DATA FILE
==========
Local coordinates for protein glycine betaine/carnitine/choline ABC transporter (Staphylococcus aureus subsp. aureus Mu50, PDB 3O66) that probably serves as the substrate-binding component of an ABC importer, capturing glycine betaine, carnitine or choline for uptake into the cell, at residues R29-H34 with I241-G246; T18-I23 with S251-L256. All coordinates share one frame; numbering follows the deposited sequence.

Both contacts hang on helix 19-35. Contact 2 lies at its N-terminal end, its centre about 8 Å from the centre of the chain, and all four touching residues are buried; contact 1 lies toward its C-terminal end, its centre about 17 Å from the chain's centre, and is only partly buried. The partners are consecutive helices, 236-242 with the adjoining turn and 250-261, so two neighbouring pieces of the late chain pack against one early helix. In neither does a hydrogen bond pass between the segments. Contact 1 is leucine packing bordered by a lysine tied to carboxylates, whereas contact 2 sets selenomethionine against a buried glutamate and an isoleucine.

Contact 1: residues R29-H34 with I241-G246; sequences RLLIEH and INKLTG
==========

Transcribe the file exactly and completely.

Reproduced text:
Local coordinates for protein glycine betaine/carnitine/choline ABC transporter (Staphylococcus aureus subsp. aureus Mu50, PDB 3O66) that probably serves as the substrate-binding component of an ABC importer, capturing glycine betaine, carnitine or choline for uptake into the cell, at residues R29-H34 with I241-G246; T18-I23 with S251-L256. All coordinates share one frame; numbering follows the deposited sequence.

Both contacts hang on helix 19-35. Contact 2 lies at its N-terminal end, its centre about 8 Å from the centre of the chain, and all four touching residues are buried; contact 1 lies toward its C-terminal end, its centre about 17 Å from the chain's centre, and is only partly buried. The partners are consecutive helices, 236-242 with the adjoining turn and 250-261, so two neighbouring pieces of the late chain pack against one early helix. In neither does a hydrogen bond pass between the segments. Contact 1 is leucine packing bordered by a lysine tied to carboxylates, whereas contact 2 sets selenomethionine against a buried glutamate and an isoleucine.

Contact 1: residues R29-H34 with I241-G246; sequences RLLIEH and INKLTG